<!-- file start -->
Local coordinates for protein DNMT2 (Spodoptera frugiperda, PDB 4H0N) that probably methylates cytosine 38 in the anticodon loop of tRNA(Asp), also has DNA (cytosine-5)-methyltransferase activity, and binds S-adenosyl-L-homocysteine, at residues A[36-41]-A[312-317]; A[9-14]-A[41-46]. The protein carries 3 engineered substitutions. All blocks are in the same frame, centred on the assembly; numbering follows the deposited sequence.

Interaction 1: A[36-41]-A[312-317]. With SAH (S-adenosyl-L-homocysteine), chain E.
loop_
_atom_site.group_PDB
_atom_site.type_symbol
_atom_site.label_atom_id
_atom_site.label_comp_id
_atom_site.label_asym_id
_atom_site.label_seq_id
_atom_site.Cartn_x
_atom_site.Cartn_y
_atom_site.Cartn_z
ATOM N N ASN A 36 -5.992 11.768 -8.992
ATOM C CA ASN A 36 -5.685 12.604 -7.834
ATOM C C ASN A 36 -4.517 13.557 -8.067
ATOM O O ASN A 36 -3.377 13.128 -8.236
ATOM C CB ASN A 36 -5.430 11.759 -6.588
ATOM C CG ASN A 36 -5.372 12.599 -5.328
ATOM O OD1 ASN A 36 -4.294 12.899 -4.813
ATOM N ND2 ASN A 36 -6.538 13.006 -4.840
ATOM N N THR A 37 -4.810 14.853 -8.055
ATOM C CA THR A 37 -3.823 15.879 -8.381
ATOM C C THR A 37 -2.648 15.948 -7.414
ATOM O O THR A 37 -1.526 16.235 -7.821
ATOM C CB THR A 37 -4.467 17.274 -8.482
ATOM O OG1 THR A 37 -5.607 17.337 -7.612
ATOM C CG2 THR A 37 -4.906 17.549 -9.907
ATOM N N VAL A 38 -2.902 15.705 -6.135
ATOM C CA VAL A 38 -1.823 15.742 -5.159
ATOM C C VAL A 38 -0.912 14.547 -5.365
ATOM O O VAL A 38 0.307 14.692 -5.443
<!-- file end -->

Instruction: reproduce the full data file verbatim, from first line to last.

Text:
Local coordinates for protein DNMT2 (Spodoptera frugiperda, PDB 4H0N) that probably methylates cytosine 38 in the anticodon loop of tRNA(Asp), also has DNA (cytosine-5)-methyltransferase activity, and binds S-adenosyl-L-homocysteine, at residues A[36-41]-A[312-317]; A[9-14]-A[41-46]. The protein carries 3 engineered substitutions. All blocks are in the same frame, centred on the assembly; numbering follows the deposited sequence.

Interaction 1: A[36-41]-A[312-317]. With SAH (S-adenosyl-L-homocysteine), chain E.
loop_
_atom_site.group_PDB
_atom_site.type_symbol
_atom_site.label_atom_id
_atom_site.label_comp_id
_atom_site.label_asym_id
_atom_site.label_seq_id
_atom_site.Cartn_x
_atom_site.Cartn_y
_atom_site.Cartn_z
ATOM N N ASN A 36 -5.992 11.768 -8.992
ATOM C CA ASN A 36 -5.685 12.604 -7.834
ATOM C C ASN A 36 -4.517 13.557 -8.067
ATOM O O ASN A 36 -3.377 13.128 -8.236
ATOM C CB ASN A 36 -5.430 11.759 -6.588
ATOM C CG ASN A 36 -5.372 12.599 -5.328
ATOM O OD1 ASN A 36 -4.294 12.899 -4.813
ATOM N ND2 ASN A 36 -6.538 13.006 -4.840
ATOM N N THR A 37 -4.810 14.853 -8.055
ATOM C CA THR A 37 -3.823 15.879 -8.381
ATOM C C THR A 37 -2.648 15.948 -7.414
ATOM O O THR A 37 -1.526 16.235 -7.821
ATOM C CB THR A 37 -4.467 17.274 -8.482
ATOM O OG1 THR A 37 -5.607 17.337 -7.612
ATOM C CG2 THR A 37 -4.906 17.549 -9.907
ATOM N N VAL A 38 -2.902 15.705 -6.135
ATOM C CA VAL A 38 -1.823 15.742 -5.159
ATOM C C VAL A 38 -0.912 14.547 -5.365
ATOM O O VAL A 38 0.307 14.692 -5.443